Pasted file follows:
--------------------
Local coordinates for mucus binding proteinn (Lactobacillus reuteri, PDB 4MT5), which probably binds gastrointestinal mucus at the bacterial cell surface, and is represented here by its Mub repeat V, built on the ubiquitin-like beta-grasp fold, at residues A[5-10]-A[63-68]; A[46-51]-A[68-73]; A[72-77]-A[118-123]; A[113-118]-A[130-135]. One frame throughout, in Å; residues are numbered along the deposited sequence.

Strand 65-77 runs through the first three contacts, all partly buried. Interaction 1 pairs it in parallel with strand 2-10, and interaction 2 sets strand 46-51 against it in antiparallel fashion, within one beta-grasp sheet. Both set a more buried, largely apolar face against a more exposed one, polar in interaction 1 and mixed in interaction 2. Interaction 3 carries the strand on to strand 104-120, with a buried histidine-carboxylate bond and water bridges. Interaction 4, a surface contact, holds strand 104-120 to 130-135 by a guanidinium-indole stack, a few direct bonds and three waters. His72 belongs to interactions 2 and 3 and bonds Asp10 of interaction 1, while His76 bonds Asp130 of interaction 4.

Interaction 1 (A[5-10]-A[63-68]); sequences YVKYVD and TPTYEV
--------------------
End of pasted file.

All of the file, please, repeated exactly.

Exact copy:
Local coordinates for mucus binding proteinn (Lactobacillus reuteri, PDB 4MT5), which probably binds gastrointestinal mucus at the bacterial cell surface, and is represented here by its Mub repeat V, built on the ubiquitin-like beta-grasp fold, at residues A[5-10]-A[63-68]; A[46-51]-A[68-73]; A[72-77]-A[118-123]; A[113-118]-A[130-135]. One frame throughout, in Å; residues are numbered along the deposited sequence.

Strand 65-77 runs through the first three contacts, all partly buried. Interaction 1 pairs it in parallel with strand 2-10, and interaction 2 sets strand 46-51 against it in antiparallel fashion, within one beta-grasp sheet. Both set a more buried, largely apolar face against a more exposed one, polar in interaction 1 and mixed in interaction 2. Interaction 3 carries the strand on to strand 104-120, with a buried histidine-carboxylate bond and water bridges. Interaction 4, a surface contact, holds strand 104-120 to 130-135 by a guanidinium-indole stack, a few direct bonds and three waters. His72 belongs to interactions 2 and 3 and bonds Asp10 of interaction 1, while His76 bonds Asp130 of interaction 4.

Interaction 1 (A[5-10]-A[63-68]); sequences YVKYVD and TPTYEV